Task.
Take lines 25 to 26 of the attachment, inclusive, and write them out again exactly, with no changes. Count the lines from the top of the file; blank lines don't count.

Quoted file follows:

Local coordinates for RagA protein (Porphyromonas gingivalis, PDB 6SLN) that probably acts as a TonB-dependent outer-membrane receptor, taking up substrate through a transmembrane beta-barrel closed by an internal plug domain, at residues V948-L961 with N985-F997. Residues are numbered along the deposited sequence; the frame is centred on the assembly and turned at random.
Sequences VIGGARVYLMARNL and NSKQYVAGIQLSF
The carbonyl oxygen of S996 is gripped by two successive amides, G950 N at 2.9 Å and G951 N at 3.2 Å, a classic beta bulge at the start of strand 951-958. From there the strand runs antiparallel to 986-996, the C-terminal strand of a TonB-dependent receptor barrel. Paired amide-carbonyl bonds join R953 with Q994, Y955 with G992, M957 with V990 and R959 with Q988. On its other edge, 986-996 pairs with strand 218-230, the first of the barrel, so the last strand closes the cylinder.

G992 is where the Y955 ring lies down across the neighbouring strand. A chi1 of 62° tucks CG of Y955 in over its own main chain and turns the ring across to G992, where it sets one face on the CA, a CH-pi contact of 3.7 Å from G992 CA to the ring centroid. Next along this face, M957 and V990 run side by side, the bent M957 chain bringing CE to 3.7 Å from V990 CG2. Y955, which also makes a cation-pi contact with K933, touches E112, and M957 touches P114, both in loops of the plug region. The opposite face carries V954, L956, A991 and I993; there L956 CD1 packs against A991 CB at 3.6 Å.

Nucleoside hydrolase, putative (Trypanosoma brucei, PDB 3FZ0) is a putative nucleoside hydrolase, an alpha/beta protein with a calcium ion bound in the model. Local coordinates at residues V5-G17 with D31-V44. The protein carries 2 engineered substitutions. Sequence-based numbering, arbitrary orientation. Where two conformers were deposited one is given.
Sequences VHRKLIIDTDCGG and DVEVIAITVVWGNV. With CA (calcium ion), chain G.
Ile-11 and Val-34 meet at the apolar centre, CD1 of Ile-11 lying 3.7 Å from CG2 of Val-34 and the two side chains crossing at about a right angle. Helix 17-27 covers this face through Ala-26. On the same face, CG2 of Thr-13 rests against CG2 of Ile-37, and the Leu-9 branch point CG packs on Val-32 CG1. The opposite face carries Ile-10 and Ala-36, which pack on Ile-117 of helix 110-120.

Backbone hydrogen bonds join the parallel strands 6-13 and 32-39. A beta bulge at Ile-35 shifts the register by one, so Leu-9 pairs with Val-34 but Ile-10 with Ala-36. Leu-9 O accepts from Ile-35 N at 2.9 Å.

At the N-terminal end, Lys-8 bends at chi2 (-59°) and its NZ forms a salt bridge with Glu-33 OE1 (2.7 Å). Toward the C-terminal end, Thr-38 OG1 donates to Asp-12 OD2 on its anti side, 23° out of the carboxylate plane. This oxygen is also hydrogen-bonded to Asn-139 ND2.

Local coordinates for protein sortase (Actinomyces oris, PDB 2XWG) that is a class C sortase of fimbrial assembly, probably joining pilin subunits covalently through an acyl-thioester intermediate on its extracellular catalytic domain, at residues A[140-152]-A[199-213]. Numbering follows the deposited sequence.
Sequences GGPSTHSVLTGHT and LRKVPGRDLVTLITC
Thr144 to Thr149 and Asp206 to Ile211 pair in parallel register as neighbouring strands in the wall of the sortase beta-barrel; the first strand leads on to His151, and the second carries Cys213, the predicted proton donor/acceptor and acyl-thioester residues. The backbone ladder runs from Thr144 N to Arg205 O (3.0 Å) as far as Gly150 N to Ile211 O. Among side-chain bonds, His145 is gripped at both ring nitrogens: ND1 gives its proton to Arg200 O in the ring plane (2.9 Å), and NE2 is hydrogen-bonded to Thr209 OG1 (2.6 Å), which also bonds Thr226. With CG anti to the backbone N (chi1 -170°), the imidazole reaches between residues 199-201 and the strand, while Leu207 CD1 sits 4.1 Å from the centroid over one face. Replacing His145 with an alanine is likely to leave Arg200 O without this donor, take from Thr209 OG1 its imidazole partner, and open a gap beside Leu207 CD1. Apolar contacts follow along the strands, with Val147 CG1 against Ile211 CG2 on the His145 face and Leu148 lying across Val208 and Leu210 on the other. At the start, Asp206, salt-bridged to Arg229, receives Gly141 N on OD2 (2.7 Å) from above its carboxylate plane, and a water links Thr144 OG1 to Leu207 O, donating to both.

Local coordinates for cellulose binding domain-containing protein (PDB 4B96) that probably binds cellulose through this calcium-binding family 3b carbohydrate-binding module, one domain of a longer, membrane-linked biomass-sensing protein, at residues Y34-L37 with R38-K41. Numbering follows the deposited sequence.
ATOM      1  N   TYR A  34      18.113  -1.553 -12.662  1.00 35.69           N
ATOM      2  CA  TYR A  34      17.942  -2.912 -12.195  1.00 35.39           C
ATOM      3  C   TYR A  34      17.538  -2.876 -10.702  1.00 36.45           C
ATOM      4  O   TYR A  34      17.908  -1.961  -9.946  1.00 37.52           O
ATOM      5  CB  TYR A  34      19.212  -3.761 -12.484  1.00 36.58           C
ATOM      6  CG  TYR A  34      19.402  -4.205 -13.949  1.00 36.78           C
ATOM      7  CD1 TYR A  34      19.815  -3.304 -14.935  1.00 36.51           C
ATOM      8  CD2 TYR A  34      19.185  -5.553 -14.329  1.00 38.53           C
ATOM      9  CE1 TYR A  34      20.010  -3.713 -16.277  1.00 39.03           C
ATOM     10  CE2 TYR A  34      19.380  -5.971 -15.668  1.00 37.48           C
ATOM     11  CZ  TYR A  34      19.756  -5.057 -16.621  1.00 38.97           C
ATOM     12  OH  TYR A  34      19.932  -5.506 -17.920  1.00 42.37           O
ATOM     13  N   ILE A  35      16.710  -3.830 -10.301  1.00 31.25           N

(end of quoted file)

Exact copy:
ATOM     12  OH  TYR A  34      19.932  -5.506 -17.920  1.00 42.37           O
ATOM     13  N   ILE A  35      16.710  -3.830 -10.301  1.00 31.25           N